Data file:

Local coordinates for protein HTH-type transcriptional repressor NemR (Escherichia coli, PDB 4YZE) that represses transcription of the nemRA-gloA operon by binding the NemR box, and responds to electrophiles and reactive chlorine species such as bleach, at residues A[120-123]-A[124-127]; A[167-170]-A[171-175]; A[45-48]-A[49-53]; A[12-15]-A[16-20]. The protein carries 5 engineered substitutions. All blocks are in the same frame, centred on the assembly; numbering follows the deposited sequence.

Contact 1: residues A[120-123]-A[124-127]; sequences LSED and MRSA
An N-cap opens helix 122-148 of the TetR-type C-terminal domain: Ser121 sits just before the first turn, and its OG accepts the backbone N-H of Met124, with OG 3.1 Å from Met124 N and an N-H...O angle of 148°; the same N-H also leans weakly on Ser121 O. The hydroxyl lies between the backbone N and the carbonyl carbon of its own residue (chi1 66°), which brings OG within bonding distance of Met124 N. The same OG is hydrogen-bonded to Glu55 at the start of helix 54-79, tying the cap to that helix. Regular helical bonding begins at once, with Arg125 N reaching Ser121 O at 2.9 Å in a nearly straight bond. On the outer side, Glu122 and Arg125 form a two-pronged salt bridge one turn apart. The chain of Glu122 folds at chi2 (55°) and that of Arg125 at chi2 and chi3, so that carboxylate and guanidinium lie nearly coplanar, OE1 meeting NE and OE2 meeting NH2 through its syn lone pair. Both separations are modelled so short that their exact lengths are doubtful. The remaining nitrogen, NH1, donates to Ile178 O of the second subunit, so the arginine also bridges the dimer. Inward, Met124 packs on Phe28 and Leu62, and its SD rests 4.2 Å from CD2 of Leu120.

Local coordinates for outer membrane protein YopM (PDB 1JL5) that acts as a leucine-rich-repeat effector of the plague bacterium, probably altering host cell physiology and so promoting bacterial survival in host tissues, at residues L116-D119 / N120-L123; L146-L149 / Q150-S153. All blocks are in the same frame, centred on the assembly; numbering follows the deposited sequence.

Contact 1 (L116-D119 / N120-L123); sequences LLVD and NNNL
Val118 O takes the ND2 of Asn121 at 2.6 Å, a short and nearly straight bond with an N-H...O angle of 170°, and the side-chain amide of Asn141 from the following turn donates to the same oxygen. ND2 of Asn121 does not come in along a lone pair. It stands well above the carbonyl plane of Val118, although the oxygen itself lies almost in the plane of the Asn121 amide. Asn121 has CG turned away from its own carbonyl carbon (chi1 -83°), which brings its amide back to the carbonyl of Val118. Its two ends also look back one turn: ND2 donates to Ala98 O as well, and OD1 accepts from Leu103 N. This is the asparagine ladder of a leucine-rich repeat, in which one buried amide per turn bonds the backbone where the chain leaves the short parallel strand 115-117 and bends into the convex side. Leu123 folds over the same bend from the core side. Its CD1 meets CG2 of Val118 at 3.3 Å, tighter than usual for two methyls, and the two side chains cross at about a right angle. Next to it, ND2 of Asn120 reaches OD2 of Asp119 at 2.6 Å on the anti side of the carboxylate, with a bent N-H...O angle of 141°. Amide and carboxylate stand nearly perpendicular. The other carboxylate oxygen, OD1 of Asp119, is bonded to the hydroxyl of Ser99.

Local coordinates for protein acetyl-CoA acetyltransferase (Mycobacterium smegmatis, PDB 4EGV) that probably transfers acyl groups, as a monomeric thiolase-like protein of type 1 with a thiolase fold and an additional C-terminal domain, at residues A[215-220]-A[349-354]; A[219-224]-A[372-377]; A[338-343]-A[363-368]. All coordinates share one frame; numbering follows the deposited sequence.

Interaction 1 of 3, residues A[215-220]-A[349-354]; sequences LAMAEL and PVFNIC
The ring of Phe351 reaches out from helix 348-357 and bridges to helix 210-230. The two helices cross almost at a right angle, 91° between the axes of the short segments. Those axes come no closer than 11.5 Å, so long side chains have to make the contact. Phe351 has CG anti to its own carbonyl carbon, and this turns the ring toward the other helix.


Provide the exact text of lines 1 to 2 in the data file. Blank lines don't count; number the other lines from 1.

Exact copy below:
Local coordinates for protein HTH-type transcriptional repressor NemR (Escherichia coli, PDB 4YZE) that represses transcription of the nemRA-gloA operon by binding the NemR box, and responds to electrophiles and reactive chlorine species such as bleach, at residues A[120-123]-A[124-127]; A[167-170]-A[171-175]; A[45-48]-A[49-53]; A[12-15]-A[16-20]. The protein carries 5 engineered substitutions. All blocks are in the same frame, centred on the assembly; numbering follows the deposited sequence.

Contact 1: residues A[120-123]-A[124-127]; sequences LSED and MRSA